7 Questions with Keturah Jones
Name: Keturah Jones
Current title: Deputy Principal
Current organisation: Brindabella Christian College
I’m the Deputy Principal at Brindabella Christian College in Canberra, Australia. I trained as a Secondary English and Visual Arts teacher and have had a long career teaching in Christian schools. Before moving into my current position, I was the Coordinator of Pastoral Care at Nowra Anglican College. I recently completed a Master of Applied Leadership in Positive Education. I love seeing young lives transformed through quality Christian education, and my greatest joy is seeing students flourishing in all aspects of their lives. My husband is also a teacher and my daughters, aged 20 and 14, are both studying. My family and I go to Fusion City Church.
1. What have you found most challenging as a Christian school leader?
The most challenging thing for me has been learning how to correct staff gently, keeping Galatians 6:1 in mind. The other challenge for me is finding the time to read the large number of emails I receive each day!
2. How do you structure your work days from waking up to going to sleep?
When I wake up, I get straight into the shower and listen to worship music while I’m getting ready for work. When the weather’s good, I walk to work and grab a coffee from the Café. Most of my workday I’m in meetings and interviews. I’m intentional about getting out of the office so I can spend time with parents and staff. When I get home from work, I like to go for a walk with my husband. I then either cook dinner or respond to emails while my husband’s cooking dinner. Before bed, I love to read and write in my prayer journal.
3. What's the most recent significant leadership lesson you've learned?
Avoid gossip and politics. Don’t listen to rumours or allow them to unsettle you, but quietly observe and look to God for His perspective and direction.
4. What one book has had the most profound impact on your Christian school leadership so far? Can you please briefly tell the story of how that book impacted your leadership?
The Bible has honestly taught me all the principles I need to live and grow as a Christian school leader. When I was completing my Master of Applied Leadership in Positive Education, I kept thinking that all the research in Positive Leadership and Positive Organisational Scholarship relates to what the Bible has been teaching for centuries.
5. How do you find and keep great Christian teachers?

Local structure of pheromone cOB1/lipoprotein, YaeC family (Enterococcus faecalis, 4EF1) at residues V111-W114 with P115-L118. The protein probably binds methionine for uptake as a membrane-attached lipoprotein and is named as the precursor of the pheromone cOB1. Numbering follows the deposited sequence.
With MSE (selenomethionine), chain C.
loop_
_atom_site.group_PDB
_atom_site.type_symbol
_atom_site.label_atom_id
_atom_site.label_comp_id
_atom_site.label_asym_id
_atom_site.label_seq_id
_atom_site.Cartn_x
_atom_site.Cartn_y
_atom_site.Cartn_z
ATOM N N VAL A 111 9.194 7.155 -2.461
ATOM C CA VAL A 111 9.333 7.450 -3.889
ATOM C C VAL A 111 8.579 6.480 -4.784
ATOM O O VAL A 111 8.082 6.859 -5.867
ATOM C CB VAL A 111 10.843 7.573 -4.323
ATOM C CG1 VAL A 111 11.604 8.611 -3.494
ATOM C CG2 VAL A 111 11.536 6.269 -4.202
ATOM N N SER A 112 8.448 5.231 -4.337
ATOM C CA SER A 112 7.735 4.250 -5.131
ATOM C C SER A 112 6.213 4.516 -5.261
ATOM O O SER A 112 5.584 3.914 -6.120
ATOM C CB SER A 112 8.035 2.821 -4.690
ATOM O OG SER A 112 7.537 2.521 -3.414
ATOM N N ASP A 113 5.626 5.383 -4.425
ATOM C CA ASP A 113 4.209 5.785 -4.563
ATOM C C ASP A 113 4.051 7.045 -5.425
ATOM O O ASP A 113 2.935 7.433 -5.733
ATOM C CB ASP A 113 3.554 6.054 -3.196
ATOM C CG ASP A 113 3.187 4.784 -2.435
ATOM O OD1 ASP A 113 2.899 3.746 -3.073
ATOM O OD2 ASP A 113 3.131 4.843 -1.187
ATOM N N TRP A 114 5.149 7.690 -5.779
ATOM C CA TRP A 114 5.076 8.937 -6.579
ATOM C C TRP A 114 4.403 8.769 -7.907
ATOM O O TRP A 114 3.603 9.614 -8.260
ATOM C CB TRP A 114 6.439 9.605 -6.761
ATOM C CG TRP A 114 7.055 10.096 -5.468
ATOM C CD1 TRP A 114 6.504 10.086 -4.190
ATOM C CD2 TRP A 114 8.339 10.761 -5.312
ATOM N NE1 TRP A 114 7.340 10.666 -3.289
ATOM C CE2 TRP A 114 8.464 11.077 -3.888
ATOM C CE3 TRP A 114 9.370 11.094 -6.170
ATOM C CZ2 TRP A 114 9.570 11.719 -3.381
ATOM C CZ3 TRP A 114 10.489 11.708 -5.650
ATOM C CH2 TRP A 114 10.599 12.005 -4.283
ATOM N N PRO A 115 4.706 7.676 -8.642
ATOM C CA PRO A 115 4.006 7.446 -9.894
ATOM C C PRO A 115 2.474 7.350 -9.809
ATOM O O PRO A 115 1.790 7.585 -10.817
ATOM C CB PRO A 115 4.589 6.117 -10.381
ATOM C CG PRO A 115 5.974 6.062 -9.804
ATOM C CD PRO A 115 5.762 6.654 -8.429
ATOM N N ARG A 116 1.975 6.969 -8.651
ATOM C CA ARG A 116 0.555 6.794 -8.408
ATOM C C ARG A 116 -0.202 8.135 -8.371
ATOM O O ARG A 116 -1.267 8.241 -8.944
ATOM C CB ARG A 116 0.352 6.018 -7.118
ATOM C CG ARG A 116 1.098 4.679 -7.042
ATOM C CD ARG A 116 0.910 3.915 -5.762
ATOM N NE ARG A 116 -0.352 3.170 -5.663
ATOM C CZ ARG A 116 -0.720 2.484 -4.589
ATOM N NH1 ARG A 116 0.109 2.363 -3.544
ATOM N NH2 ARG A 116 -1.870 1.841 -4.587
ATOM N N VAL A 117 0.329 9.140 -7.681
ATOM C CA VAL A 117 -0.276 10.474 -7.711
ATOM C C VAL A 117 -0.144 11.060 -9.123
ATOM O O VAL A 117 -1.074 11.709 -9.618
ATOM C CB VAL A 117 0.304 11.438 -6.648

I believe that you can attract great Christian teachers to your school by modelling Jesus Christ in the way you lead and interact with your staff and the broader community. Organisational culture is often communicated via ‘word of mouth’ to others, so I believe it’s important to have a strong sense of community, shared vision, a culture of trust and opportunities to be creative and to challenge oneself within your school. Teachers will remain if they feel a strong sense of belonging, meaning and purpose, and if the can see that working with you enables them to fulfil their higher purpose, which is to prepare students for their eternal lives, not just their earthly lives.
6. What's most important as a Christian school leader for developing a culture of wellbeing in your staff and students?
I think that Christian school leaders develop a culture of wellbeing in their staff and students by knowing and genuinely caring for their staff and students, responding to staff and students with empathy and understanding, appreciating and praising staff and students, trusting staff and students and being trusted by them, creating opportunities for staff and students to learn about how to maintain their wellbeing, and creating community-building opportunities. I also believe that leaders need to model positive wellbeing practices to their staff and students, which means exercise, healthy diet and good sleep, with no late emails!
7. If you had to pick just one story, what would be the most meaningful story from your time as a Christian school leader so far?
When I was a trainee teacher, my supervising teacher heard me express my fears of leaving my young daughter behind for the weekend so I could attend the Katoomba Women’s Convention. For some strange reason, I was worried that I might die in a car accident. Instead of thinking I was a strange woman, he took the time to genuinely listen and explained to me that because we believe in a loving God, He wouldn’t allow that to happen. And even if it did happen, God would look after my daughter because He is a loving God. That conversation left a lasting impression on me. As a Christian school leader, I want to include the same ‘spiritual dimension’ to my conversations so that I point staff and students back to Christ.